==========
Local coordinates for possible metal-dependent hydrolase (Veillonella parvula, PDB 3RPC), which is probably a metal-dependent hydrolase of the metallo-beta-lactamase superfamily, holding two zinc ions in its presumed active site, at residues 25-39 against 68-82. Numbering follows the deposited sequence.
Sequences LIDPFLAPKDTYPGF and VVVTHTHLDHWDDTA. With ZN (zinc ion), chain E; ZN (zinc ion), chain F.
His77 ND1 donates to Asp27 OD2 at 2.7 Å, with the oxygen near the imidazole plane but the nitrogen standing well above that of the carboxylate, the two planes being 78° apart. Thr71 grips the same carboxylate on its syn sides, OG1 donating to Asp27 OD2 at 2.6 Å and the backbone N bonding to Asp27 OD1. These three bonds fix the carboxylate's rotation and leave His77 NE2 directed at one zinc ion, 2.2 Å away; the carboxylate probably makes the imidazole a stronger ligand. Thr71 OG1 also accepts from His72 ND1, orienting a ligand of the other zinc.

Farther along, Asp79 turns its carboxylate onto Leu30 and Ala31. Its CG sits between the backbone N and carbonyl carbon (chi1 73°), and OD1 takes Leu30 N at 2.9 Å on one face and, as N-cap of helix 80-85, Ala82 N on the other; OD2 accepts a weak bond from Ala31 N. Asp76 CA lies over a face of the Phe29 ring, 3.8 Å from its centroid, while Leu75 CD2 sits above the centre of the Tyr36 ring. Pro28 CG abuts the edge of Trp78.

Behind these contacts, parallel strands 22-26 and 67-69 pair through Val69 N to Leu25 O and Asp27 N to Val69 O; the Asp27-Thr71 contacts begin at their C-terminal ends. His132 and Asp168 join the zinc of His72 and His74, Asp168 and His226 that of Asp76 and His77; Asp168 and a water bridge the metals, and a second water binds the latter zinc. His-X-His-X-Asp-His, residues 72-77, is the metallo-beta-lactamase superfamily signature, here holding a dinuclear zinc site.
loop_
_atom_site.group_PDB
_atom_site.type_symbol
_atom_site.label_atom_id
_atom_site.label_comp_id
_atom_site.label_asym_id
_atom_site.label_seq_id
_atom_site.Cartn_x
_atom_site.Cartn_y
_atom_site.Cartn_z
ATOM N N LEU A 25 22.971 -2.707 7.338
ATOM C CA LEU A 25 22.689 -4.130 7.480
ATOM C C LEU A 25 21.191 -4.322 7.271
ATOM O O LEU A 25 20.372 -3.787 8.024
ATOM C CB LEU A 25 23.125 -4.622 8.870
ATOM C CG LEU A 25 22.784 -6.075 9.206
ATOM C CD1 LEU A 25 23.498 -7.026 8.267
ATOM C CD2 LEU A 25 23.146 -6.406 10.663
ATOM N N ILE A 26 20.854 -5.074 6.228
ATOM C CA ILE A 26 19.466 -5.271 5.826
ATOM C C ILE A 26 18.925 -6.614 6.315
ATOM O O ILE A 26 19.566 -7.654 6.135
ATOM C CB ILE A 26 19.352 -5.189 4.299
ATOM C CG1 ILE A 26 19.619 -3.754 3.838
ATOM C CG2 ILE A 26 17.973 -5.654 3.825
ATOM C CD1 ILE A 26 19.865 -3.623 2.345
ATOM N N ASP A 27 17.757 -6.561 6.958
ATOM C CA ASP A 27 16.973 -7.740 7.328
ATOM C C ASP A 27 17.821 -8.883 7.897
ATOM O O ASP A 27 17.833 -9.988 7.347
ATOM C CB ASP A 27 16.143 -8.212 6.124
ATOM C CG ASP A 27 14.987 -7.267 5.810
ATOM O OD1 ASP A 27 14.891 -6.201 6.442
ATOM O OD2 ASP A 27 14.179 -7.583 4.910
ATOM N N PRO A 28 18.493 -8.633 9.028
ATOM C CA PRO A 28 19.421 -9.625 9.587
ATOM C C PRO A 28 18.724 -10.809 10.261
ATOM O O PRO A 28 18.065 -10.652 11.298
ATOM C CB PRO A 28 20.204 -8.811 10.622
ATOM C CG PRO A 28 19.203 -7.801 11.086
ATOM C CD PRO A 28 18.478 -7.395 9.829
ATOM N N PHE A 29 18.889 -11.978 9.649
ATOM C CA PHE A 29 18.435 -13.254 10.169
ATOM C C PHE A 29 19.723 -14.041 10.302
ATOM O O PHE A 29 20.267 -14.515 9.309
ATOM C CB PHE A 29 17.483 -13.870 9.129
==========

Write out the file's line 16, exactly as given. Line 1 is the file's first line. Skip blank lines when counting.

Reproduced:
ATOM N N LEU A 25 22.971 -2.707 7.338